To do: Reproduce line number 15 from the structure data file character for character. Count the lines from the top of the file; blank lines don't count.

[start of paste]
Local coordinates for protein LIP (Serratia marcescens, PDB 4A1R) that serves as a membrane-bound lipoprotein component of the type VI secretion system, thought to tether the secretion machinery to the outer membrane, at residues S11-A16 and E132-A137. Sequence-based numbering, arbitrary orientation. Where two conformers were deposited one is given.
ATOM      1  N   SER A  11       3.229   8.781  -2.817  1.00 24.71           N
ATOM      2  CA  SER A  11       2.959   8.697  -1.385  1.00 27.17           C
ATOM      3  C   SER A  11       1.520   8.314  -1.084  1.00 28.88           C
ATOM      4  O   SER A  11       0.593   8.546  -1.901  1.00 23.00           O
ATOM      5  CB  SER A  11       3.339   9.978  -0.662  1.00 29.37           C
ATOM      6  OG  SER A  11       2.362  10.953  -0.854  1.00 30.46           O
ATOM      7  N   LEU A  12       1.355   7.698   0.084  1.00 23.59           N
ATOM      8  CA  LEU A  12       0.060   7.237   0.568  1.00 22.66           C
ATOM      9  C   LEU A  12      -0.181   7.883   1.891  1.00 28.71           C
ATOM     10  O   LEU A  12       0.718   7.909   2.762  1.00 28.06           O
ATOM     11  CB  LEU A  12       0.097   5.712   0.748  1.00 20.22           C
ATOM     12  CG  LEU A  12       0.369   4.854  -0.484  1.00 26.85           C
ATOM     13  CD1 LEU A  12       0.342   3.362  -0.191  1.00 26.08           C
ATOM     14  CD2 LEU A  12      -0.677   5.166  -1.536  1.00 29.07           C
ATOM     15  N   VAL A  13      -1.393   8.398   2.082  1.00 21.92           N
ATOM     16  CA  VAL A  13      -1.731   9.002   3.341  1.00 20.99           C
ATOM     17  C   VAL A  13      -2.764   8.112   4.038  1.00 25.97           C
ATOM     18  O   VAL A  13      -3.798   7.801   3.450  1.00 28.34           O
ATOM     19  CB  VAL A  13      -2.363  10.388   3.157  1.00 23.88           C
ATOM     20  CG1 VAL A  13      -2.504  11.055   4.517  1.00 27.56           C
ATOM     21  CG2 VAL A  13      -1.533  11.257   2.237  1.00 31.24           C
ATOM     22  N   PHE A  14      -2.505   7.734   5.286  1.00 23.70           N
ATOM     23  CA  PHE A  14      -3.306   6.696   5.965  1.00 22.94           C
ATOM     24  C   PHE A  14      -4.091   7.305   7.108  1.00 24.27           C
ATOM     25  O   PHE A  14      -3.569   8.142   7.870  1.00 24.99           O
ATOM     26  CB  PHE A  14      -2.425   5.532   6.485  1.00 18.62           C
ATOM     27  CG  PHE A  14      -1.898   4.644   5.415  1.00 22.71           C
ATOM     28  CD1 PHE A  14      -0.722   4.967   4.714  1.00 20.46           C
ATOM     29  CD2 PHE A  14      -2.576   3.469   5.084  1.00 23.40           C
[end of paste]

ATOM     14  CD2 LEU A  12      -0.677   5.166  -1.536  1.00 29.07           C